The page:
Since by nature we all learn by trial and error, many things will be forgiven in a dojo, but bad behavior is definitely not one of them. This rule applies to every student within the dojo society regardless of their rank, in fact the higher the rank, the less tolerance there is for any breach of etiquette whatsoever. It is very important to remember, however, that correction for acts of misbehavior always come from the top down, not the bottom up.

entering-the-temp-dojo-1.jpg

In our blog post on Dojo Protocol, we discussed how to enter the dojo. The point is that we should bow each time we enter and exit the dojo and teach fellow students to follow the same pattern. Maybe like me, you sometimes inadvertently bow entering other places.  Bowing (rei) comes from our roots and it was rule number one for Funakoshi. “Karate-do begins with courtesy and ends with rei.”

Even the Japan National Tourism Organization explains that “In the Japanese bow, the bower expresses appreciation and respect to the person being bowed to by bending at the waist.” It is part of who we are in our karate dojo; we bow.

  • Clear your mind when you bow at the door.  When you walk in, relationship stay outside. 
  • Even when training with my family, I am always careful to address them with the respect they deserve.

Karate is an art about courtesy, manners, etiquette and attitude. In the dojo, regardless of your belt color and ability, as long as you work hard and show a determined commitment, you will always receive praise. However, if you show disrespect to anyone in the dojo, or to the dojo itself, you will be admonished and possibly asked not to return.  Upon joining a karate dojo, you will find that no one gets special treatment as everyone starts as a white belt. I did not start at a belt higher than my younger brother. Everyone starts at the bottom.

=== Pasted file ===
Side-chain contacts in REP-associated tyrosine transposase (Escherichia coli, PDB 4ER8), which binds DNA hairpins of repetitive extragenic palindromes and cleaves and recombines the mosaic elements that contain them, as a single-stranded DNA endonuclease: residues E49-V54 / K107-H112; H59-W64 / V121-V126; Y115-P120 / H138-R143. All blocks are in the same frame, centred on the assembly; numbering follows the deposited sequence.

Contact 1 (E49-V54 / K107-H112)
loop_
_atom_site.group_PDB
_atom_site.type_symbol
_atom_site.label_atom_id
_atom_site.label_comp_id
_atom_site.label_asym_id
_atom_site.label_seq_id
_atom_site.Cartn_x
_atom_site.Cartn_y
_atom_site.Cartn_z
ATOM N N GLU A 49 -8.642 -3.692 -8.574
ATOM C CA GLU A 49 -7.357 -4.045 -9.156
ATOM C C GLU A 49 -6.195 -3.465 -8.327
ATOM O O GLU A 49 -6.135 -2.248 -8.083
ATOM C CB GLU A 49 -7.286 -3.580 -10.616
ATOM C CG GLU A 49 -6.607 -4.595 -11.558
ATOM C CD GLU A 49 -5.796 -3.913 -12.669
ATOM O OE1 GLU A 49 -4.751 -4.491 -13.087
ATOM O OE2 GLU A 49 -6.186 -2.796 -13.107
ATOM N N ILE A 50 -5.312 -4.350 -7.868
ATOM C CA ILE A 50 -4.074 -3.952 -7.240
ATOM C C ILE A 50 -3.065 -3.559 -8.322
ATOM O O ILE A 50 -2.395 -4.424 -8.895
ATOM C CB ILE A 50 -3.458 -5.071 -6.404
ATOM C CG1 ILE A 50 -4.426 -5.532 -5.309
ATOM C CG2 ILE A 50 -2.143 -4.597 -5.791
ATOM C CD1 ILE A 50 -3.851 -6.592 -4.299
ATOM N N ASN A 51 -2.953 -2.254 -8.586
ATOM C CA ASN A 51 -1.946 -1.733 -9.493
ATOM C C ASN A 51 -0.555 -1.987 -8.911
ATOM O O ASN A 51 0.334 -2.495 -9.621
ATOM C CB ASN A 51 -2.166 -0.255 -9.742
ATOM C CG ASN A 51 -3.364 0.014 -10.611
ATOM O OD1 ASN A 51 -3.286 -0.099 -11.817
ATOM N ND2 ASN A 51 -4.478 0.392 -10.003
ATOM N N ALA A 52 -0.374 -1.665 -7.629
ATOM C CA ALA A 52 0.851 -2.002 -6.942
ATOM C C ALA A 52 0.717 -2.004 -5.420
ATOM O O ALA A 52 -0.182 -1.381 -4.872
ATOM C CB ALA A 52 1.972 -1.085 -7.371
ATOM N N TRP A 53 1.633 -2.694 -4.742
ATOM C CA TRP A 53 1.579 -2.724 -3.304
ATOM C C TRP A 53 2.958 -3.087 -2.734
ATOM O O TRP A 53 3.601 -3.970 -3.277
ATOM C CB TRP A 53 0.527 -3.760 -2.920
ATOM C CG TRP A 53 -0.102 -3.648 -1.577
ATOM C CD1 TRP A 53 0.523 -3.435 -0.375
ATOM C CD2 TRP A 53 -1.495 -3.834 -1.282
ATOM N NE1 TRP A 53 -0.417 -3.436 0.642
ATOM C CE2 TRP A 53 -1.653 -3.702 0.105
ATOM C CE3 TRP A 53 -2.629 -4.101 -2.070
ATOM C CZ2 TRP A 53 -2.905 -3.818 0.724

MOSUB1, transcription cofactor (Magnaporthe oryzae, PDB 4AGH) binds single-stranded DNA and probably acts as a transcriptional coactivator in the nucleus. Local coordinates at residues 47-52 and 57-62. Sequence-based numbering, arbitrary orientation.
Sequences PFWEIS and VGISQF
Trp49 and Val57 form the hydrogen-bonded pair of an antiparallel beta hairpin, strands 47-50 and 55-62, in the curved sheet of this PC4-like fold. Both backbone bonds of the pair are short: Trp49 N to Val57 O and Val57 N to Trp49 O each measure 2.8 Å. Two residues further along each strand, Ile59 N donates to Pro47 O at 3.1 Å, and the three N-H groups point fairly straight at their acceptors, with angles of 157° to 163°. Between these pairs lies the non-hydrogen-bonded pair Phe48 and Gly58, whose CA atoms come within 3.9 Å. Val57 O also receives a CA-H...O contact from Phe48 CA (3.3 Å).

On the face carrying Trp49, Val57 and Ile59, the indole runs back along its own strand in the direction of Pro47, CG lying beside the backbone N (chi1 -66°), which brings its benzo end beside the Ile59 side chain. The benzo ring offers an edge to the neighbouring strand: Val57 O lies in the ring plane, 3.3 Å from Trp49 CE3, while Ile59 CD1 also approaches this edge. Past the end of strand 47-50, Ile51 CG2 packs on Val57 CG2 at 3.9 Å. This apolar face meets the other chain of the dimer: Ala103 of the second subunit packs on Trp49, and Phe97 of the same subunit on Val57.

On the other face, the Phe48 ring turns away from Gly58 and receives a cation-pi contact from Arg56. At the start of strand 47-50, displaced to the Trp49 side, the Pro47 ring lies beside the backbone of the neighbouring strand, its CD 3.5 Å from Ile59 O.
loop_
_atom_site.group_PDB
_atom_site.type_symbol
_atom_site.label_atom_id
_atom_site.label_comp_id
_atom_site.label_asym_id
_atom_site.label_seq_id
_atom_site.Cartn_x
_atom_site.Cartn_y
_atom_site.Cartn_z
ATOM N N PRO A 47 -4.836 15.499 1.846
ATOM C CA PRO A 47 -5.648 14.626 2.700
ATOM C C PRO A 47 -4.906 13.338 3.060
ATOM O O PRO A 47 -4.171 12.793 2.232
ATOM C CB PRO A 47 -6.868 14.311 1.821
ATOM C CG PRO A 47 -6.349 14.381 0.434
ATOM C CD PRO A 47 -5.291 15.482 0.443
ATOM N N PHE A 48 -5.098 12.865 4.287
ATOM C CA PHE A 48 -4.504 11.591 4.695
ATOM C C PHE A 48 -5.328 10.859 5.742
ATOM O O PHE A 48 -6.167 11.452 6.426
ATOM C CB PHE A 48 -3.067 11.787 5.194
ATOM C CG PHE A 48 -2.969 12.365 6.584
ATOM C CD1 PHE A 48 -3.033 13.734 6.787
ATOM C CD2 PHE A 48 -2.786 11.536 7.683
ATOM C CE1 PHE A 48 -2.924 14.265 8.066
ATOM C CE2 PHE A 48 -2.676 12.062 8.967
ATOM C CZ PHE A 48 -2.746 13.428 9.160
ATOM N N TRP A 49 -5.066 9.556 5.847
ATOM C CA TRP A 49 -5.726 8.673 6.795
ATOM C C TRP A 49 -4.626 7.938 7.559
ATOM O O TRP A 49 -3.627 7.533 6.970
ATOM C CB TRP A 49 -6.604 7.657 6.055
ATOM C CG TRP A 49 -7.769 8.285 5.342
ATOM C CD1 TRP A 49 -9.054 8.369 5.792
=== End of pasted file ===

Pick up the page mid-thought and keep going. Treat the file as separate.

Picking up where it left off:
So now that you know some basic cultural differences, please understand that a traditional dojo will strive to mimic the training in Japan. That includes the way kata is taught and how a student should greet their instructor.

Let’s talk about the black belts. Black belts are a rank all to their own.  They should always be treated with the utmost respect.  A few quick tips—it is disrespectful to:

  • cut in front of a black belt
  • photograph a black belt without their permission

In Japan, it is forbidden to watch the black belts train. This applies to us at the dojo as well if we are looking to learn courtesy.

  • For example, if there is a class right before back belt class, you should never stick around to watch them train. This is because to become a black belt, much work is required. Then, when a black belt is achieved, we learn secret techniques. It is dangerous to try these techniques if you have not had proper training or correct supervision.
  • It is good not to know what the black belts do in their classes. It will keep you safe.   Even within the rank of black belt, we do not watch the higher black belts train.
  • If a first-degree black belt cannot watch a second-degree black belt train, why should a red, yellow or brown belt watch a black belt train?
  • Respect is essential in karate.  All black belts must be treated with the utmost respect, regardless of how you feel about them outside of the dojo.

In addition to respecting all black belts, senseis merit a certain respect. For example, bowing to your senseis when they pass by is always a good idea. While training, be sure to respond with a “Yes, Sensei” or “yes ma’am”, “no, sir”, etc… whatever your Sensei prefers.

Each belt rank is special. In my dojo it goes from light colors to dark beginning with white and progressing to brown then black.   Each belt gains more respect because of the time it takes to earn.

  • In addition to respecting the belt grade, one should respect the belt itself.
  • You are clearly a stellar human being for taking up martial arts so you should treat your belt appropriately.
  • Not just anyone can obtain a belt.  For that reason, my belt, obi, is never left on the floor.
  • There are some pretty cool things that you can do with your belts as you progress. Several people I know have belt racks to display their success.
  • Regarding the traditional uniform itself, sometimes during class it can start to come undone.
    • When this happens, you should turn around (away from your Sensei) and adjust yourself quickly and without drawing attention to yourself.
    • In addition to being rude to adjusting your uniform during class, it can make you appear distracted and undisciplined.